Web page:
All of this is, of course, well within the limits of trade union politics. The government was fighting a class war, one union at a time. We, a section of one union, were trying to help our class comrades - it was all woefully inadequate. Even had we won, they would have been back for us, more ferociously than ever.

There was, above all, one overarching and, I think, fatal weakness: the lack of an independent political party of the working class, a Communist Party. I have many criticisms of the old ‘official’ CPGB, but as late as the 70s it was still a powerful fighting machine. The SWP’s founder, Tony Cliff, wrote somewhere: “At the heart of the shop stewards’ movement, the cement which held it together was the Communist Party.” He was right.

I might add that probably the most concentrated and continuous industrial militancy in British history - in the London docks between 1960 and 1963 - was entirely the result of the communist-dominated unofficial rank and file committees. Even then the old CPGB was well on the reformist road, was bureaucratic and made lots of mistakes. In fact it was very economistic and mired in the narrow confines of trade union politics. Indeed criticisms can be made over the CPGB’s entire history, but you get a glimmer of what is possible. And it could be done a lot better.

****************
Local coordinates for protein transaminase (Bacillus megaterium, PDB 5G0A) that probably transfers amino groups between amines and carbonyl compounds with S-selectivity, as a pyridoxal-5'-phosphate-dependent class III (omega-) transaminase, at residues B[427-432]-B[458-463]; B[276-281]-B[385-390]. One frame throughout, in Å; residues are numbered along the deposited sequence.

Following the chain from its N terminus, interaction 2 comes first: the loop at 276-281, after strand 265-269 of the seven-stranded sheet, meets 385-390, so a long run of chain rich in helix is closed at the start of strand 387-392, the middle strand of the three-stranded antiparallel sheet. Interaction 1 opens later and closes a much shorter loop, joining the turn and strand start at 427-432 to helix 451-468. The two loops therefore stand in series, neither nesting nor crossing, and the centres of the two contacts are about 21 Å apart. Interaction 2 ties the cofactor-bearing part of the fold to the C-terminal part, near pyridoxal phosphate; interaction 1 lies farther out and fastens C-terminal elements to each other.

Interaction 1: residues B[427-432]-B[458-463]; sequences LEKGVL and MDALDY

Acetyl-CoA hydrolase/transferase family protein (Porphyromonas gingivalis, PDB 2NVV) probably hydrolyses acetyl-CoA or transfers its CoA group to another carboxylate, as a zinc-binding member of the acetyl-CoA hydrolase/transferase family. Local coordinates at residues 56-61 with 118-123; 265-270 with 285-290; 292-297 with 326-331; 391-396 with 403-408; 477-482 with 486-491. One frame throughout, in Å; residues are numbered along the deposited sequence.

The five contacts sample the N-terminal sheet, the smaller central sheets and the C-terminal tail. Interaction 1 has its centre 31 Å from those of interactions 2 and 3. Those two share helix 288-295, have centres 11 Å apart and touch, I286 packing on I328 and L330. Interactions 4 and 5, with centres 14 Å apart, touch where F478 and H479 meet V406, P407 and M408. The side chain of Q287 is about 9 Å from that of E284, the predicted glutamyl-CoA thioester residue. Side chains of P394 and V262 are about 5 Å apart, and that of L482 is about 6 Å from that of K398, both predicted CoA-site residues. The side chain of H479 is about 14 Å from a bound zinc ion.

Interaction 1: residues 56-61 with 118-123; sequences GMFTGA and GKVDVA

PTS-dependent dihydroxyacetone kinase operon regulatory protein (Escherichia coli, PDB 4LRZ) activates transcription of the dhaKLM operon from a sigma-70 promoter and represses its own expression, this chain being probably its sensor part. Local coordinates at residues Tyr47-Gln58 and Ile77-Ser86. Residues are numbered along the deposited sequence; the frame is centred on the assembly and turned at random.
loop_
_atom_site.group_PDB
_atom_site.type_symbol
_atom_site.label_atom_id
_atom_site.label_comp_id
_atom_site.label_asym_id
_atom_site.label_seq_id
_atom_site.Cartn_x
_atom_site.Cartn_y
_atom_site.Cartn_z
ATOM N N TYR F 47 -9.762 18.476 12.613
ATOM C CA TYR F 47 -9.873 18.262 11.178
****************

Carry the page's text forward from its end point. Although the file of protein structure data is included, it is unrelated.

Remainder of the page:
By 1984, of course, the ‘official’ CPGB was a hive of contending factions. The leadership, dominated by the pre-Blairite Eurocommunists, played a treacherous role during the miners’ Great Strike. The membership in the main loyally supported the miners and were often the mainstay of collections and local meetings, arguing the miners’ cause - important and necessary, but hopelessly inadequate: simply the sum of individual efforts. I was a CPGB member in the docks and was not organised by the party at all even during the docks strikes - just left to my own devices.

What was needed, then as now, was a party, armed with a revolutionary programme, that was capable of collecting and generalising the experience of struggle; acting as a national think tank, able to analyse developments and judge their significance; providing a means of debating political strategy and tactics; educating, agitating and organising; cohering battles and initiating actions - in short, leading the class struggle.